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# Sandboxing
This document describes how sandboxing works in Fuchsia.
## An empty process has nothing
On Fuchsia, a newly created process has nothing. A newly created process cannot
access any kernel objects, cannot allocate memory, and cannot even execute code.
Of course, such a process isn't very useful, which is why we typically create
processes with some initial resources and capabilities.
Most commonly, a process starts executing some code with an initial stack, some
command line arguments, environment variables, a set of initial handles. One of
the most important initial handles is the `PA_VMAR_ROOT`, which the process can
use to map additional memory into its address space.
## Namespaces are the gateway to the world
Some of the initial handles given to a process are directories that the process
mounts into its _namespace_. These handles let the process discover and
communicate with other processes running on the system, including file systems
and other servers. See [Namespaces](namespaces.md) for more details.
The namespace given to a process strongly influences how much of the system the
process can influence. Therefore, configuring the sandbox in which a process
runs amounts to configuring the process's namespace.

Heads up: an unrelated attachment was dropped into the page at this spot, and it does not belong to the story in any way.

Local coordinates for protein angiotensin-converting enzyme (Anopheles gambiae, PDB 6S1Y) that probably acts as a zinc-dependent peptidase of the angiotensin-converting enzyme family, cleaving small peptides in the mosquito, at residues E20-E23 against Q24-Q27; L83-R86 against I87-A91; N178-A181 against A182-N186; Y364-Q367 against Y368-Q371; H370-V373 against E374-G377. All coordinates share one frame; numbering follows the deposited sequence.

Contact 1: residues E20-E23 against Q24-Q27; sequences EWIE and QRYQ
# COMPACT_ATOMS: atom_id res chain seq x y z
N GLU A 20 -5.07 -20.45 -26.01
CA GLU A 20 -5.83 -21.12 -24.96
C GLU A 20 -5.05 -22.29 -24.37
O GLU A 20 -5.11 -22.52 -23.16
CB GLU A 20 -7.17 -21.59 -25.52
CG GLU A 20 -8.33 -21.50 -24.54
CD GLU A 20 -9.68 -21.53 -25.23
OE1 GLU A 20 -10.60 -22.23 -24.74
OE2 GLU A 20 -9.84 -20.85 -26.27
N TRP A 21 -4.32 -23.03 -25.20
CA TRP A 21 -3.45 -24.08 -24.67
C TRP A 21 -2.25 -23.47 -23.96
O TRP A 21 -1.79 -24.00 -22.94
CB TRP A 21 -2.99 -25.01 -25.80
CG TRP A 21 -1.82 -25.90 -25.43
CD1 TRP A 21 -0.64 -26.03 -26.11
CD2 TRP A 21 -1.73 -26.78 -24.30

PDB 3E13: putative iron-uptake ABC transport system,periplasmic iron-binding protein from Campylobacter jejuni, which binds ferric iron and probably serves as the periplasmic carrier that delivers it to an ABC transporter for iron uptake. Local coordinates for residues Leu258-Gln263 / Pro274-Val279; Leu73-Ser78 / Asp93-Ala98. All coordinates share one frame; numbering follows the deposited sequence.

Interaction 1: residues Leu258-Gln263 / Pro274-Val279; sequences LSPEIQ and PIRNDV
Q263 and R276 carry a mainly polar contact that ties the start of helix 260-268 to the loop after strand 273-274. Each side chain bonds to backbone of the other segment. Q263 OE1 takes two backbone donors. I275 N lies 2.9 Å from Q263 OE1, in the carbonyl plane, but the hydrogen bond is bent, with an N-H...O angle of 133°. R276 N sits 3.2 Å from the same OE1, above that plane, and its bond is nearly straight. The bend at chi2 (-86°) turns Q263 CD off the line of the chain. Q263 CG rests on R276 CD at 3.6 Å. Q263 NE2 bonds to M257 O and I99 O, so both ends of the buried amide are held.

## Archives and namespaces
In our current implementation, a process runs in a sandbox if its binary is
contained in an archive (i.e., a [FAR](glossary.md#FAR)). As the package manager
evolves, these details are likely to change.
An application run from an archive is given access to two namespaces by default:
* `/svc`, which is a bundle of services from the environment in which the
application runs.
* `/pkg`, which is a read-only view of the archive containing the application.
A typical application will interact with a number of services from `/svc` in
order to play some useful role in the system.
The `far` command-line tool can be used to inspect packages installed on the
system. For example, `far list --archive=/system/pkgs/root_presenter` will list
the contents of the `root_presenter` archive:
```
$ far list --archive=/system/pkgs/root_presenter
bin/app
data/cursor32.png
meta/sandbox
```
To access these resources at runtime, a process can use the `/pkg` namespace.
For example, the `root_presenter` can access `cursor32.png` using the absolute
path `/pkg/data/cursor32.png`.
## Configuring additional namespaces
If a process requires access to additional resources (e.g., device drivers), the
package can request access to additional names by including a
[sandbox metadata file](package_metadata.md#sandbox) in its package. For
example, the following `meta/sandbox` file requests direct access to the
framebuffer driver:
```
{
"dev": [ "class/framebuffer" ]
}
```
In the current implementation, the [AppMgr](glossary.md#AppMgr) grants all such
requests, but that is likely to change as the system evolves.
## Building an archive
To build a package, use the `package()` macro in `gn` defined in
[`//packages/packages.gni`](https://fuchsia.googlesource.com/packages/+/master/package.gni).
Specifically, to create a Fuchsia Archive (FAR) for your package (which will
trigger sandboxing), set the `archive` flag to `true`. See the documentation for
the `package()` macro for details about including resources
For examples, see [https://fuchsia.googlesource.com/packages/+/master/gn/mozart]
and [https://fuchsia.googlesource.com/mozart/+/master/BUILD.gn].